By the way, I would also be fully supportive of trade school or military service after high school. As homeschoolers often say, we’re trying to get them into heaven, not Harvard.

  • I somewhat a agree with Fulton Sheen. I lived a fairly insular Catholic life until I went to college…in the Bible belt. It was an amazing learning experience to have to suddenly defend my faith.

    That being said, I think it really comes down to the child. If they go into any college a strong Catholic and with a strong sense of self, it will be very hard to shake them no matter what they are exposed to. If they are luke-warm in their faith or strongly dependent on the approval of others for their sense of self they will have more problems.

    I partied some at my secular college, but at the same time I was very sure about my personal moral limits and stuck to them. At the same time, my B.A. in religious studies gave me a better understanding of my Catholic faith than 12 years of Catholic school, and there were very few practicing much less orthodox Catholics around and the Newman Center consisted of only about 15 students.

  • My husband went to an Orthodox Catholic U. I went to a formerly protestant secular U. He had protective parents. I had relatively liberal ones. He’s a rule breaker, I’m a rule abider–but the bottom line is that we both got in trouble in college.

    Is it temperament? Is it environment? Is it education? Lack of support? Or just sin? No one is impervious to sin and it can happen anywhere, especially when there is a lot of idle time.

    More and more I’m thinking along the lines of State school, live at home, work to pay for it. Gain responsibility while you get your education. Who’s to say kids get to have this uninterrupted four years of complete self orientation? It’s not preparation for real life, and maybe it sets us up for an attitude of entitlement later in life.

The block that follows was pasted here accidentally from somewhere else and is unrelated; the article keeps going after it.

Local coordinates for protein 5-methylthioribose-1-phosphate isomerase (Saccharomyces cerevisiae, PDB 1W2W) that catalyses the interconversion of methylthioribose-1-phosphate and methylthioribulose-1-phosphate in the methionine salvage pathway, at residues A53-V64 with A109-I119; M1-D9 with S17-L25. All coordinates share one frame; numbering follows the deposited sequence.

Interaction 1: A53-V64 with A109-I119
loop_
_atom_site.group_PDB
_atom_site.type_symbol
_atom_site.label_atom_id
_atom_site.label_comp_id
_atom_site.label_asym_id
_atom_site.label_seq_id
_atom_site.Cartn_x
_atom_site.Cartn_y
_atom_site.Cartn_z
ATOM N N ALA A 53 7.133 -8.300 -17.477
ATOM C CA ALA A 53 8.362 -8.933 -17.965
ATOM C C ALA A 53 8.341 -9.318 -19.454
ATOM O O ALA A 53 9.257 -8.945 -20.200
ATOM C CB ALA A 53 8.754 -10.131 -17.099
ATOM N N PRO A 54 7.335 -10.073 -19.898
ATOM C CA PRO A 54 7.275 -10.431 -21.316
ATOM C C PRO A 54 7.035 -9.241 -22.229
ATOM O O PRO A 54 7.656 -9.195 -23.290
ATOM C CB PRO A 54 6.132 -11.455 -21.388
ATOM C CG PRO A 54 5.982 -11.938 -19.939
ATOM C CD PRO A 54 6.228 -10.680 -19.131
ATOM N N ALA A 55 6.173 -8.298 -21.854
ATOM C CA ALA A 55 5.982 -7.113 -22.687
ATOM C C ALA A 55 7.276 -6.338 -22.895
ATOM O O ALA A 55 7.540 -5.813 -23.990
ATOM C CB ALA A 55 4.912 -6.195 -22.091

• The family is on vacation at the moment, so although I’ve enjoyed following the comments I havent’ been able to participate as much as I might have liked. However, one toss out thought:

    I think I’m probably more in favor of the “going away to college” experience than most posting here. But then, I’m thinking of it in the context in which I experienced it: I went through Steubenville on a pretty lean budget, paying via scholarships, work, and a bank account that my grandparents had left me for college expenses. If I’d lost my merit scholarships, I would have had to fill in with debt instead.

    So while I enjoyed (and to be honest had been very restive for) the chance to get some independence, it was a pretty sober independence — not the kind of “here’s some more cash from Mom and Dad, make sure you have a good time on spring break in Cancun” kind of existence that some of my coworkers seem to be financing.

Res & Explicatio for A.D. 3-10-2009

Tuesday, March 10, AD 2009

Salvete AC readers!

Here are today’s Top Picks in the Catholic world:

1. There seems to be a growing counter-movement in U.S. politics aligning itself against the Catholic Church.  We see it happening in Connecticut where state legislatures want to control Church property.  We also see it in the higher echelons of government where President Obama are using Catholic pawns such as Douglas Kmiec and Kathleen Sebelius.  It isn’t being orchestrated by anyone, but the common theme seems to be to neutralize the effectiveness of the Church.  Dave Hartline of the Catholic Report wrote an excellent column tieing all these loose ends together and explaining the consequences of this growing counter-movement.

For Dave Hartline’s columnn click on counter-movement above or here.